Heinrich Moser was born, ninth in a family of twelve children, in Schaffhausen, Switzerland, in 1805, into a family with watchmaking traditions: his grandfather Johannes, and his father Erhard were watchmakers. His birthplace is still visible, the house named “Zum blauen Himmel” on Lower Vordergasse. Heinrich trained under his father and grandfather and then set up his own workshop in 1826 in Le Locle. Heinrich was a smart businessman as well as a good watchmaker, and in 1828, following a dispute with Le Locle’s town council (or possibly the watchmaking guild), he decided to move a long way away, and set up the company H. Moser & Cie in St. Petersburg, so that he could sell the watches made by his workshop in Le Locle to the Russian monarchy and aristocracy. He also sold movements to other companies such as Fabergé.
By 1848, Moser had become very wealthy principally through his clients in Russia, and in that year he returned to Schaffhausen, while his company in St. Petersburg continued to operate, and became an industrialist, investing his money into the industrial development of his home town. Schaffhausen had long been an important trading centre, with the river Rhine providing an important means of transport. The Rhine Falls meant that everything had to be unloaded from the barges, transported by land and then reloaded onto barges upstream or downstream. Moser decided to turn a problem into a resource and set about harnessing the river as a source of power for manufacturing, excavating a canal that supplied the water to drive an 80 HP turbine. This was followed by a more ambitious construction, a dam that would become the largest on the river in Switzerland. Meanwhile he was also involved in the railway line from Schaffhausen to Winterthur, and he opened a case-making workshop in the town in 1853.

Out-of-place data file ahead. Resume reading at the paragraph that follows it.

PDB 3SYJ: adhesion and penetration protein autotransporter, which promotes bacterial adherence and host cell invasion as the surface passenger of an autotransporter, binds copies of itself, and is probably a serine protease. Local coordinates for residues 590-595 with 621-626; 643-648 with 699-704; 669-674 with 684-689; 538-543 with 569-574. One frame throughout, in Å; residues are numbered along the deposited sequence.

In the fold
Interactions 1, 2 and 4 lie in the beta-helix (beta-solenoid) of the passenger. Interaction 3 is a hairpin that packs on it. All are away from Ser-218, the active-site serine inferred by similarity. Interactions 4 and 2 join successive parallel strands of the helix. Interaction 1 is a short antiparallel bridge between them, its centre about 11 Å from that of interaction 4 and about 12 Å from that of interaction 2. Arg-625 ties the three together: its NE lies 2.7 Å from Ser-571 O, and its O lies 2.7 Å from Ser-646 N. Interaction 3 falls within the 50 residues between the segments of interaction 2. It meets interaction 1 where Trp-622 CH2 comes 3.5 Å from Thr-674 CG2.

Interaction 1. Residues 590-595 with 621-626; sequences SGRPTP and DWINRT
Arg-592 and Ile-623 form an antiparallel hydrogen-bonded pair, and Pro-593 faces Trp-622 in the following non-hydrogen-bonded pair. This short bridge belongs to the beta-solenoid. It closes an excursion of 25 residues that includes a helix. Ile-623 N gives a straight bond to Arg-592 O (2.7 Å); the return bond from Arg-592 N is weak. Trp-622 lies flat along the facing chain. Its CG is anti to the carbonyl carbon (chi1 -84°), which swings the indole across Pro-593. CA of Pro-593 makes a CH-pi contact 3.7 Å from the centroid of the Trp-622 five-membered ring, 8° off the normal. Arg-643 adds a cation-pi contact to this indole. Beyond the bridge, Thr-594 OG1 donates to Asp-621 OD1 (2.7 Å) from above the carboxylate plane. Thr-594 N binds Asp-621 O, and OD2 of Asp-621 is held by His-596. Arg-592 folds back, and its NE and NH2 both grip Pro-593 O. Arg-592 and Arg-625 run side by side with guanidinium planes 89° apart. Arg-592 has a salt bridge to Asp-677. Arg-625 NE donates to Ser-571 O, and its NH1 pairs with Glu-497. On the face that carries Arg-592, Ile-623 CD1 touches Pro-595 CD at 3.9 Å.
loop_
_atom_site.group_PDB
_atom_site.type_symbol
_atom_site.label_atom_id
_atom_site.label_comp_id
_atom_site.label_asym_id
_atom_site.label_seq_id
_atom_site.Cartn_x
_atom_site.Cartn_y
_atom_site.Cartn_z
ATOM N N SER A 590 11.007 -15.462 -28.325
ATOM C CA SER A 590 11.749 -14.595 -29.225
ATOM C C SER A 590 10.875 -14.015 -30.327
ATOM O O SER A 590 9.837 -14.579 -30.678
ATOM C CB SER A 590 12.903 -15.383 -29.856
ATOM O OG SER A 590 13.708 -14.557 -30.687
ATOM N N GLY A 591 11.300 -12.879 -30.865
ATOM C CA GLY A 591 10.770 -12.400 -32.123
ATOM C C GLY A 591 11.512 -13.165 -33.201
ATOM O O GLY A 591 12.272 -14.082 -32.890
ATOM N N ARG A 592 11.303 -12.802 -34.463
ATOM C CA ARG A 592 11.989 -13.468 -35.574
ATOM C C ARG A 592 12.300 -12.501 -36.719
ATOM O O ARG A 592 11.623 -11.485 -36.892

The IWC connection
The dam and turbine were complete by 1864, and in 1866 the first hydro-electric plant in Switzerland began operating. In the same year he met the American watchmaker Florentine Ariosto Jones who was looking for a place in Switzerland to produce his watches, and Moser rented out factory space, complete with power, to Jones and his International Watch Company – IWC.
Heinrich Moser died in 1877. His son Henri didn’t want to have anything to do with the watch company, and so Heinrich’s wife Fanny, already one of the richest women in Switzerland, sold everything, the Russian operation to the local manager Mr. Winterhalter, and the watch factory in Le Locle to Paul Girard. Both continued to operate as before, up until 1917, when the October Revolution wiped out the watch market in Russia. The company there was expropriated and continued to operate as a state-owned watchmaking concern named the Central Watch Repair Workshop. The workshops in Le Locle also went on with production, making wristwatches and movements under the name H. Moser & Co. It suffered under the quartz crisis and became part of the Dixi-Mechanique Group.
Resurgence of H. Moser & Cie
The original brand name, H. Moser & Cie, was registered internationally by Jürgen Lange in 2002, and in 2005, the company returned to Schaffhausen, launching a new Manufacture, Moser Schaffhausen AG. There is still a connection with the original family, with Roger Nicholas Balsiger, Heinrich Moser’s great-grandson, as Honorary chairman. The brand’s innovative Perpetual Calendar won the GPHG Grand prix in 2006. In 2012, the Meylan family, with their company MELB Holding, took over control of H. Moser & Cie (along with Hautlence). H. Moser currently have about 55 employees and make about 1,000 watches per year. Its strongest markets are Switzerland and Germany (it works with Bucherer), and it is also successful in Asia, a market on which its complication watches are particularly appreciated.
Roger Nicholas Balsiger is also President of the Heinrich and Henri Moser Foundation, whose activities include sourcing antique watches and other exhibits for the Moser Museum, located in Charlottenfels Manor, Heinrich Moser’s family home.
Moser Schaffhausen AG
CH-8212 Neuhausen am Rheinfall
Tel. +41 (0)52 674 0050